CornishExile said:
Thanks Harry, you're confirming I'm not going mad. I'd fiddled around with it on Photoshop, and couldn't make it anything but a Large Tortoiseshell.

In case folk don't know the provenance of the claim, it was on Birdguides yesterday:

15:49 10/07/05 Insect News: Scarce Tortoiseshell ( Yellow-legged Tortoiseshell) Dungeness 3 and 4 July. Perhas (sic) only the 2nd British record of this east European species

Intrigued, I went to the Obs website, and found the details of the Large Tortoiseshell record on the same dates.

Hence my wondering if the illustrated Large Tortoiseshell could possibly be the insect claimed as Yellow-legged, and if so, hoping someone could tell me why it didn't seem as obvious as I'd hoped it would be!

Jon

Hello John,
Could you please provide me with the URL for the Birdguides website, I'm not into birding, but I would like to see what they say. Cheers.

Harry.
 

robinm

Registered User
Harry, if you are not registered for BG you may not be able to follow a link. This is what the site said yesterday.


Insect News: Scarce Tortoiseshell (Yellow-legged Tortoiseshell) Dungeness 3rd and 4th July. Perhaps only the 2nd British record of this east European species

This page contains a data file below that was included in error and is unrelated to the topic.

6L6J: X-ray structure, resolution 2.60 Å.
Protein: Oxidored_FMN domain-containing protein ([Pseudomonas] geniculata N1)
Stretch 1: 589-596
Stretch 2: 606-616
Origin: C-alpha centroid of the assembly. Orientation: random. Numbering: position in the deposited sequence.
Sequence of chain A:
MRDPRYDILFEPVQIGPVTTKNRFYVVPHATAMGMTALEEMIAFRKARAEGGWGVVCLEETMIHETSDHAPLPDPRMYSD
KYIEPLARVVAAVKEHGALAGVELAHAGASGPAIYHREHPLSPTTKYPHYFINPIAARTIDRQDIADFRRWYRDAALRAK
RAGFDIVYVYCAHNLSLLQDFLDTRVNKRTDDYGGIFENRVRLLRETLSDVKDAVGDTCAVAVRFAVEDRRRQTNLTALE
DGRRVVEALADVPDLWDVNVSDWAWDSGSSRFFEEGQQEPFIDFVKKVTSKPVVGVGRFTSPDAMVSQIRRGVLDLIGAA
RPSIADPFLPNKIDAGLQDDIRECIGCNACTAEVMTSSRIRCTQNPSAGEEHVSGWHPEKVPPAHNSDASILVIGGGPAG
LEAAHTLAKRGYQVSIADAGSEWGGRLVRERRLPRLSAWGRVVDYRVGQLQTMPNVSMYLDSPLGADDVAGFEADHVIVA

Adey Baker

Member
Adey Baker said:
Not easy to twitch if the news only comes out a week late - although I think the 'Large Tortoiseshell' was reported at the time

Actually, Birdguides reported it on the day after it left!
 

CornishExile

rydhsys rag Kernow lemmyn!
The plot thickens...

I hear (from an impeccable source 'on the ground') that certain members of an unnamed website have decided that this was Yellow-legged, giving no more reason for the reindentification than the white (not yellow) apical spot.

Which, as my source points out, is a feature that plenty of pictures of Large Tortoiseshell in books and websites also show as white rather than yellow. As he rather neatly puts it, "If, (a very big if, if you ask me) this proves to be a Yellow-legged than the species is likely to be less rare than previously thought."

The Yellow-legged theory is now being pushed hard by the re-identifiers, who are said to have "bombarded various other sites with their view". But it seems that the butterfly wasn't Yellow-legged at the time it was present, and has only subsequently been 'reidentified'.

jon
 

sbooder

an english birder in france
Yellow Legged My *ss! This obsesiion with aberrant forms is utter madness. IT IS A LARGE TORTOISESHELL...the end!

Simon.
 

harry eales

Ancient Entomologist
CornishExile said:
The plot thickens...

I hear (from an impeccable source 'on the ground') that certain members of an unnamed website have decided that this was Yellow-legged, giving no more reason for the reindentification than the white (not yellow) apical spot.

Which, as my source points out, is a feature that plenty of pictures of Large Tortoiseshell in books and websites also show as white rather than yellow. As he rather neatly puts it, "If, (a very big if, if you ask me) this proves to be a Yellow-legged than the species is likely to be less rare than previously thought."